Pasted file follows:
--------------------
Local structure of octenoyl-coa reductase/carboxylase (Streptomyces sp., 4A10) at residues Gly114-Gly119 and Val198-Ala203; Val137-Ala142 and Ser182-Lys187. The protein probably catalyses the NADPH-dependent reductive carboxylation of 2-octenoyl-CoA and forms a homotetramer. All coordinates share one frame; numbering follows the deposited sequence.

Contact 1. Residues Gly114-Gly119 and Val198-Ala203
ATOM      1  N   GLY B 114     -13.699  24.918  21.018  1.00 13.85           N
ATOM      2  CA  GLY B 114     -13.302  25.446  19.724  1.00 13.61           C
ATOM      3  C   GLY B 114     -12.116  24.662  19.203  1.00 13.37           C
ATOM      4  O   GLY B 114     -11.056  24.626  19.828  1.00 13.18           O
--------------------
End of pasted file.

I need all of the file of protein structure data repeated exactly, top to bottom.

Local structure of octenoyl-coa reductase/carboxylase (Streptomyces sp., 4A10) at residues Gly114-Gly119 and Val198-Ala203; Val137-Ala142 and Ser182-Lys187. The protein probably catalyses the NADPH-dependent reductive carboxylation of 2-octenoyl-CoA and forms a homotetramer. All coordinates share one frame; numbering follows the deposited sequence.

Contact 1. Residues Gly114-Gly119 and Val198-Ala203
ATOM      1  N   GLY B 114     -13.699  24.918  21.018  1.00 13.85           N
ATOM      2  CA  GLY B 114     -13.302  25.446  19.724  1.00 13.61           C
ATOM      3  C   GLY B 114     -12.116  24.662  19.203  1.00 13.37           C
ATOM      4  O   GLY B 114     -11.056  24.626  19.828  1.00 13.18           O